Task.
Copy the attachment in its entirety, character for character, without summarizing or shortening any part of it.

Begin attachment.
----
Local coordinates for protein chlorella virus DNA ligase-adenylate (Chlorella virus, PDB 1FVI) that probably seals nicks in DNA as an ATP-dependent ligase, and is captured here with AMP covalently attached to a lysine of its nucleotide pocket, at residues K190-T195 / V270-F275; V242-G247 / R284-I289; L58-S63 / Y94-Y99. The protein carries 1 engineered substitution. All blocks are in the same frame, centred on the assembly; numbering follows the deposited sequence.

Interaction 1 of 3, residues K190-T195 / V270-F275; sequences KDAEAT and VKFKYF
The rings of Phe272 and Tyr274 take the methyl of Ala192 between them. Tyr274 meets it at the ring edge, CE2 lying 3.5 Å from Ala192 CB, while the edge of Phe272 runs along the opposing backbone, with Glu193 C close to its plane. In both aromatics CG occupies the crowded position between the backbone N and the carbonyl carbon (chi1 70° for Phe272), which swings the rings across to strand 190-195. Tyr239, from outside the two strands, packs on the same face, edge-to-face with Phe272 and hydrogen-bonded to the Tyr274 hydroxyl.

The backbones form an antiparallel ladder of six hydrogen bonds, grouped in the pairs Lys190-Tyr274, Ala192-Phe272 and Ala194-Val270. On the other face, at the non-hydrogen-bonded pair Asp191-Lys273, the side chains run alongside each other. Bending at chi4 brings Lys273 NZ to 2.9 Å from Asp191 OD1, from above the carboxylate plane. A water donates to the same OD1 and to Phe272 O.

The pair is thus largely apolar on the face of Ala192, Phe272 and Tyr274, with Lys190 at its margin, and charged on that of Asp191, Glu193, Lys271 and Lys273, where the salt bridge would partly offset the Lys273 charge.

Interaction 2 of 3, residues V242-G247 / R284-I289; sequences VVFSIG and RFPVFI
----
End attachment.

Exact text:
Local coordinates for protein chlorella virus DNA ligase-adenylate (Chlorella virus, PDB 1FVI) that probably seals nicks in DNA as an ATP-dependent ligase, and is captured here with AMP covalently attached to a lysine of its nucleotide pocket, at residues K190-T195 / V270-F275; V242-G247 / R284-I289; L58-S63 / Y94-Y99. The protein carries 1 engineered substitution. All blocks are in the same frame, centred on the assembly; numbering follows the deposited sequence.

Interaction 1 of 3, residues K190-T195 / V270-F275; sequences KDAEAT and VKFKYF
The rings of Phe272 and Tyr274 take the methyl of Ala192 between them. Tyr274 meets it at the ring edge, CE2 lying 3.5 Å from Ala192 CB, while the edge of Phe272 runs along the opposing backbone, with Glu193 C close to its plane. In both aromatics CG occupies the crowded position between the backbone N and the carbonyl carbon (chi1 70° for Phe272), which swings the rings across to strand 190-195. Tyr239, from outside the two strands, packs on the same face, edge-to-face with Phe272 and hydrogen-bonded to the Tyr274 hydroxyl.

The backbones form an antiparallel ladder of six hydrogen bonds, grouped in the pairs Lys190-Tyr274, Ala192-Phe272 and Ala194-Val270. On the other face, at the non-hydrogen-bonded pair Asp191-Lys273, the side chains run alongside each other. Bending at chi4 brings Lys273 NZ to 2.9 Å from Asp191 OD1, from above the carboxylate plane. A water donates to the same OD1 and to Phe272 O.

The pair is thus largely apolar on the face of Ala192, Phe272 and Tyr274, with Lys190 at its margin, and charged on that of Asp191, Glu193, Lys271 and Lys273, where the salt bridge would partly offset the Lys273 charge.

Interaction 2 of 3, residues V242-G247 / R284-I289; sequences VVFSIG and RFPVFI